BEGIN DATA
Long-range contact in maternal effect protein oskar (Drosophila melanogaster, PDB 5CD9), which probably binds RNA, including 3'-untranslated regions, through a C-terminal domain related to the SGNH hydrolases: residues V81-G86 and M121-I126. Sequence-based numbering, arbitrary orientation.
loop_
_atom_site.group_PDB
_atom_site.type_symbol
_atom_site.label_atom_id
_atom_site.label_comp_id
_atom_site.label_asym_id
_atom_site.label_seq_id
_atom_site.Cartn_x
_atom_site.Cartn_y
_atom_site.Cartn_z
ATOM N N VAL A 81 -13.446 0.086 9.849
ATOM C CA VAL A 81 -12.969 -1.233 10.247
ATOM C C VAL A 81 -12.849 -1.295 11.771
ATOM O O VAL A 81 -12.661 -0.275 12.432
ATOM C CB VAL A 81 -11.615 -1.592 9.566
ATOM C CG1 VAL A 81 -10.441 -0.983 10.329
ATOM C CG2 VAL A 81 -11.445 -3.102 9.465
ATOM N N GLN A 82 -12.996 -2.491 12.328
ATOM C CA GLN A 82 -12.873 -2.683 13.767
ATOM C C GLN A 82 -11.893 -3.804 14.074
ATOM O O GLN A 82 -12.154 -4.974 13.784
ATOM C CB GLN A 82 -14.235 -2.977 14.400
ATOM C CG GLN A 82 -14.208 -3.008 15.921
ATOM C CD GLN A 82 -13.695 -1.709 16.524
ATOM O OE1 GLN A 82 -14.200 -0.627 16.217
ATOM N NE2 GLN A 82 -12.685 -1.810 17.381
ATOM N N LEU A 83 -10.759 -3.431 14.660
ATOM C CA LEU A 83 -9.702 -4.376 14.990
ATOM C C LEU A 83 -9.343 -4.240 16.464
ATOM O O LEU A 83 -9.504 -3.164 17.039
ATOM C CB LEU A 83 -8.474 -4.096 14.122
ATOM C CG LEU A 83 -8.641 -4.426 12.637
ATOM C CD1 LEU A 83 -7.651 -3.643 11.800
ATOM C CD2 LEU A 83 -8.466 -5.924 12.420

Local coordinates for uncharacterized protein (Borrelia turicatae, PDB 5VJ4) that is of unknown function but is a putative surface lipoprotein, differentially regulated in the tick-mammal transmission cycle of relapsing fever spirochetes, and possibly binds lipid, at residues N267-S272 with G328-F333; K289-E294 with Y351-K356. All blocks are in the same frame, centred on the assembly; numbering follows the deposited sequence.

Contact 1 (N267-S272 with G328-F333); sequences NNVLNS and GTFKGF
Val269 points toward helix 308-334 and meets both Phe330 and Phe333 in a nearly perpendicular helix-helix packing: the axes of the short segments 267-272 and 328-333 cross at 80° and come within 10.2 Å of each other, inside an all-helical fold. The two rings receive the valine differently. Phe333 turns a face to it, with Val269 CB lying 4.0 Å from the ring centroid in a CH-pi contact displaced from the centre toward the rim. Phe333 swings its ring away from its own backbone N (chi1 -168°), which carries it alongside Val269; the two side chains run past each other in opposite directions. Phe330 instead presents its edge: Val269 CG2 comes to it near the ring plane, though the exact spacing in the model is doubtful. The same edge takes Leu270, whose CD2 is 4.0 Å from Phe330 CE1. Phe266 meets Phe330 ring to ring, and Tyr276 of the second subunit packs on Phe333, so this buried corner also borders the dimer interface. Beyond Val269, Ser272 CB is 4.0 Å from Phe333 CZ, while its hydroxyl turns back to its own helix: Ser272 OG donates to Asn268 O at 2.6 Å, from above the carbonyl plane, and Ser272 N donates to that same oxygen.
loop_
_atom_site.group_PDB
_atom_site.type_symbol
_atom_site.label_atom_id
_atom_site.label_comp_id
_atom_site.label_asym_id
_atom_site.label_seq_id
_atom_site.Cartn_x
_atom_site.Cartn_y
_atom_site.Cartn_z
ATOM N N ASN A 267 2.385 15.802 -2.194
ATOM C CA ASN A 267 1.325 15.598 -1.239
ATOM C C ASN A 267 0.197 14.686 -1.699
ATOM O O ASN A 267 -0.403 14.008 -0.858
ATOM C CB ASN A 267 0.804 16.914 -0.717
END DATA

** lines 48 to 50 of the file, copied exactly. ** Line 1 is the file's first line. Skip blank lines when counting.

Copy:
_atom_site.Cartn_z
ATOM N N ASN A 267 2.385 15.802 -2.194
ATOM C CA ASN A 267 1.325 15.598 -1.239